Westport's K-8 students might fully return next month

Children arrive for the first day of school at Coleytown Elementary School. Tuesday, Sept. 8, 2020

Children arrive for the first day of school at Coleytown Elementary School. Tuesday, Sept. 8, 2020

Scott Mullin / For Hearst Connecticut Media

WESTPORT — With mitigating measures showing some success, school officials will begin reviewing plans for a possible return to in-person learning for younger students after winter break.

“We will begin the New Year in the current hybrid model beginning on Jan. 4,” Scarice said in an email to parents Wednesday. “However, we will monitor the conditions around us, and within our schools, in an effort to begin to possibly open our schools for full on-site instruction at the K-8 level later in the month.”

He said officials will also look to broaden access to Staples for more on-site instruction for all learners, beyond those identified as at-risk.

Administration from all three levels have been asked to prepare plans for review by the end of the first week of January, which could be implemented in the second half of the month, he said.

“Given the performance of public schools across the state, and here in Westport, I am confident that our resilience will continue to maintain high levels of safety for staff and students,” Scarice said.

He said while he stands by his prudent approach recommended in the fall, officials have continued to learn more about schooling during the pandemic.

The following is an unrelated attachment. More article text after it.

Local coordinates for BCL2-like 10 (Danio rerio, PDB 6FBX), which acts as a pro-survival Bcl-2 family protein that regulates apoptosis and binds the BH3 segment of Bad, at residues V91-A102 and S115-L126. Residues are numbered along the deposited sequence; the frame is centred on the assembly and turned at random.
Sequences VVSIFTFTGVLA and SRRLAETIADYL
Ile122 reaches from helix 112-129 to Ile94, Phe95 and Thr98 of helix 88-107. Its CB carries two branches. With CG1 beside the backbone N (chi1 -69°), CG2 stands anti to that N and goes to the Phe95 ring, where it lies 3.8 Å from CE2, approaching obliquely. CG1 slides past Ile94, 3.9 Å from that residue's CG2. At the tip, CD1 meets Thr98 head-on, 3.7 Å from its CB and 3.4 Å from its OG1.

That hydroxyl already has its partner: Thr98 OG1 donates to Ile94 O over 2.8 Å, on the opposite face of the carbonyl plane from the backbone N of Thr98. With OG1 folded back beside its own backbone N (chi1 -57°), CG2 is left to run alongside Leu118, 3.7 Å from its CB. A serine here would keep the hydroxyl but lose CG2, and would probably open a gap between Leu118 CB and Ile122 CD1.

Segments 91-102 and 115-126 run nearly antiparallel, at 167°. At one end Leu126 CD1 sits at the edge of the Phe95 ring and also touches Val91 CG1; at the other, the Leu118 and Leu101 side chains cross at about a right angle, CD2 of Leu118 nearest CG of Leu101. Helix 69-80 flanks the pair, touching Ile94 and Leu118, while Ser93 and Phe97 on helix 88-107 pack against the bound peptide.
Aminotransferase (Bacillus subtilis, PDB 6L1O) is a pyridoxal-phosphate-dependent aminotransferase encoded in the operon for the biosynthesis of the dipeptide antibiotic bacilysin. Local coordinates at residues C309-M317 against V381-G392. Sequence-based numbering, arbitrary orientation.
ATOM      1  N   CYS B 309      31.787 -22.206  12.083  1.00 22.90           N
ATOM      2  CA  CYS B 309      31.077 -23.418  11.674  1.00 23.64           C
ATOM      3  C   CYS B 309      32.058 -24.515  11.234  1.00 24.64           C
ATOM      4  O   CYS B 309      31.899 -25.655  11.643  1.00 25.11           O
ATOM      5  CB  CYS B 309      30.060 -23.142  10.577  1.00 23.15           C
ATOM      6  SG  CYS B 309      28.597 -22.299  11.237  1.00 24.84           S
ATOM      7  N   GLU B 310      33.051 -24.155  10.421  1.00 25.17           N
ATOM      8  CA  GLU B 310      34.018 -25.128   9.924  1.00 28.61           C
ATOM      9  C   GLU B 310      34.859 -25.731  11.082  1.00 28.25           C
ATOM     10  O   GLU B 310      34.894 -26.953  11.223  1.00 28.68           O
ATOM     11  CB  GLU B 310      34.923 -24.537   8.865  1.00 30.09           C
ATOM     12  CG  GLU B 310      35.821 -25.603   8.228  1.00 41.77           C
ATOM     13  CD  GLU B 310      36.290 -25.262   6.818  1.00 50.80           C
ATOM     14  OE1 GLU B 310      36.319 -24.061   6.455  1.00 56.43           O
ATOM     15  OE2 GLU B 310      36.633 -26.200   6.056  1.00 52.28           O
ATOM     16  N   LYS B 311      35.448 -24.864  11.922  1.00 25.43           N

Scarice said population density is a factor in mitigating spread, thus the reason for hybrid models this year. But ample evidence has shown minimal to no virus spread in schools with greater population density than the current levels in Westport schools, he said.

The schools’ resilience, along with the timing of Coleytown Middle School reopening, and the need to balance public health with social, emotional, and academic wellness of students led him to start conversations on additional reopening efforts, he said.

“It is clear with strong mitigating measures, particularly fidelity to mask wearing, schools can remain resilient while serving more on-site learners safely,” Scarice said. “When we return, we will begin the process of planning for more on-site learners in earnest for the second half of the school year which begins later in January.”

Parents will also continue to be afforded the right to distance learning for children, he said.

“We will continue to serve our students in this arena and seek to continually improve our practices in remote instruction,” Scarice said.